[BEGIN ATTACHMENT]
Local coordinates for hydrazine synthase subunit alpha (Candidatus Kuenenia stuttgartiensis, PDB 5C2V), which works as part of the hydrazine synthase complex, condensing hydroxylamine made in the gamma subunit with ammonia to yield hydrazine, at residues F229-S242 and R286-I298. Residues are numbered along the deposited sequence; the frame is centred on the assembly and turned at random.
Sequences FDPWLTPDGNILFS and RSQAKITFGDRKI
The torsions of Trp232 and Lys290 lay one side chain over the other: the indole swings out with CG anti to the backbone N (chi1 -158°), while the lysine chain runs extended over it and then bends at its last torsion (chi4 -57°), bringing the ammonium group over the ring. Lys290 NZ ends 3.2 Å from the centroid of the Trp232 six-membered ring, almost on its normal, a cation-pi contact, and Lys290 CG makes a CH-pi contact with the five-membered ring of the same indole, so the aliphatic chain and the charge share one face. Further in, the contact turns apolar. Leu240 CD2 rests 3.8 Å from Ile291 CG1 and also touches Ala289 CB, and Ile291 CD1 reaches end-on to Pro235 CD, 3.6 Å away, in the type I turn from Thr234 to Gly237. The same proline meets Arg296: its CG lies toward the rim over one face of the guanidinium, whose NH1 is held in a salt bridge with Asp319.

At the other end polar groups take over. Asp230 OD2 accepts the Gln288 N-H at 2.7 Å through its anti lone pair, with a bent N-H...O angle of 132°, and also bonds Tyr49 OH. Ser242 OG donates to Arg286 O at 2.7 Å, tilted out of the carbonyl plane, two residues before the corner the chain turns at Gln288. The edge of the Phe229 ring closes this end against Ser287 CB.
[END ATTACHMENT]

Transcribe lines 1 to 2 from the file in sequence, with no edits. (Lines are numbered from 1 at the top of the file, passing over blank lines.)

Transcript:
Local coordinates for hydrazine synthase subunit alpha (Candidatus Kuenenia stuttgartiensis, PDB 5C2V), which works as part of the hydrazine synthase complex, condensing hydroxylamine made in the gamma subunit with ammonia to yield hydrazine, at residues F229-S242 and R286-I298. Residues are numbered along the deposited sequence; the frame is centred on the assembly and turned at random.
Sequences FDPWLTPDGNILFS and RSQAKITFGDRKI